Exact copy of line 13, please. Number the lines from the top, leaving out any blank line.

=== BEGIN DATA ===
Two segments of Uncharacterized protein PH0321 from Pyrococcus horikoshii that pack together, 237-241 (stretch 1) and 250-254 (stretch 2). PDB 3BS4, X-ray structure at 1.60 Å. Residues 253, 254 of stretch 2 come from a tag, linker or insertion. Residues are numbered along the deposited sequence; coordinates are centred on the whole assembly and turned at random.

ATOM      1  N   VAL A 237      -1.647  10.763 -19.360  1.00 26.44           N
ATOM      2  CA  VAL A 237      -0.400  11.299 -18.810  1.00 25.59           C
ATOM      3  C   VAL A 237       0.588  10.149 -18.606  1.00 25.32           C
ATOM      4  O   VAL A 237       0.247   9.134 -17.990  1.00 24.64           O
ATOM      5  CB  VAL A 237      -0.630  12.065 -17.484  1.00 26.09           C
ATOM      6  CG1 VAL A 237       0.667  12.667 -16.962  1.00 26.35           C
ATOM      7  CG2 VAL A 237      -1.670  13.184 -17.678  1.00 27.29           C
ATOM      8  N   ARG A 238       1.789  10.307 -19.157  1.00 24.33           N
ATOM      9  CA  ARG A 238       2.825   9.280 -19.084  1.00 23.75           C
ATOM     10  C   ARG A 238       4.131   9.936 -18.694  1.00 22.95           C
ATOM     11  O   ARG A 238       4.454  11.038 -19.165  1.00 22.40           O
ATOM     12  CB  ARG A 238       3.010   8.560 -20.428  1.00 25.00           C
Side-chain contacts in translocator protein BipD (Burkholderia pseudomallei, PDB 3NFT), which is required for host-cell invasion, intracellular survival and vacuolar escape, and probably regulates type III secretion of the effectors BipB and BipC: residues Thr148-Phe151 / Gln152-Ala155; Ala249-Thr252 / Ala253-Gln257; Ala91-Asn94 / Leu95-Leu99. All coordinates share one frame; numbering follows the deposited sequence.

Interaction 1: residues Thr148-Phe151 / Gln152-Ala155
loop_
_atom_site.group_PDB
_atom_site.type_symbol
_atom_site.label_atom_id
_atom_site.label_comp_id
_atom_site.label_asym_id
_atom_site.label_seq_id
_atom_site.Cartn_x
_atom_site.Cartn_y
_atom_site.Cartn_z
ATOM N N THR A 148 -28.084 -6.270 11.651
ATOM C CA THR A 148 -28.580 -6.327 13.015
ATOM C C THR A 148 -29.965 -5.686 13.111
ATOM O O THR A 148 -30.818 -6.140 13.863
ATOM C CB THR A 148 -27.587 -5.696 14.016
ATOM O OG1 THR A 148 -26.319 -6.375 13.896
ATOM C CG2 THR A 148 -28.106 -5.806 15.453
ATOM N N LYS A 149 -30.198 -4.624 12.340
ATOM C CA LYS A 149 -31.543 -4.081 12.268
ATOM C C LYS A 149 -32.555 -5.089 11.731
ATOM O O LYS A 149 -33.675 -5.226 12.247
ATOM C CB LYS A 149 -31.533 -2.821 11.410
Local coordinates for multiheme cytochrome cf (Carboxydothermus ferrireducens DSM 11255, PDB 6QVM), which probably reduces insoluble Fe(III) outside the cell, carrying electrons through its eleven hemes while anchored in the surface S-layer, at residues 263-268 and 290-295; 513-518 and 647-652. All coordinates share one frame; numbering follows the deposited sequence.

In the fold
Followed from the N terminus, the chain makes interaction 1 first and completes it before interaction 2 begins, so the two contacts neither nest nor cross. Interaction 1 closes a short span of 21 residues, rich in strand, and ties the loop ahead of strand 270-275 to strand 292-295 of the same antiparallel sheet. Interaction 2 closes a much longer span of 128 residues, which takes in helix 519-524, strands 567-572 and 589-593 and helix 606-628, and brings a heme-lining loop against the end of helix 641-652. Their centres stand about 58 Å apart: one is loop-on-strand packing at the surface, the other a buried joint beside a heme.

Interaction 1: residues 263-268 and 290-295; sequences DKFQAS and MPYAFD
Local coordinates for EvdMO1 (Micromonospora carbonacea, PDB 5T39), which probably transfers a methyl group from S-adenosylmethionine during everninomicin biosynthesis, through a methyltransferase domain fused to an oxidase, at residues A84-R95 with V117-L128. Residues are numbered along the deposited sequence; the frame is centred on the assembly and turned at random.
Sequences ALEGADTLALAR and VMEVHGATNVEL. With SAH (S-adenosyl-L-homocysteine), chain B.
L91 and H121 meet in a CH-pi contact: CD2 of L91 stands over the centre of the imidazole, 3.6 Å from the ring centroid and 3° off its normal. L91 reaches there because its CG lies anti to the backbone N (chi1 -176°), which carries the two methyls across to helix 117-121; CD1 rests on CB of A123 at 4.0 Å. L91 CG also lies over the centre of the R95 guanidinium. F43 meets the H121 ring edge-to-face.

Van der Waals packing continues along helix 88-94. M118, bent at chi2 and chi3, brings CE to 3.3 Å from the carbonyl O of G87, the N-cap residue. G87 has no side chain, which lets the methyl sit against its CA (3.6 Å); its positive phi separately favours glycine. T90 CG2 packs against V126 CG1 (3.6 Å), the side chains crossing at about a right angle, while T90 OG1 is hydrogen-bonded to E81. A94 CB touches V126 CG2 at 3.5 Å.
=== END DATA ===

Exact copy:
ATOM     12  CB  ARG A 238       3.010   8.560 -20.428  1.00 25.00           C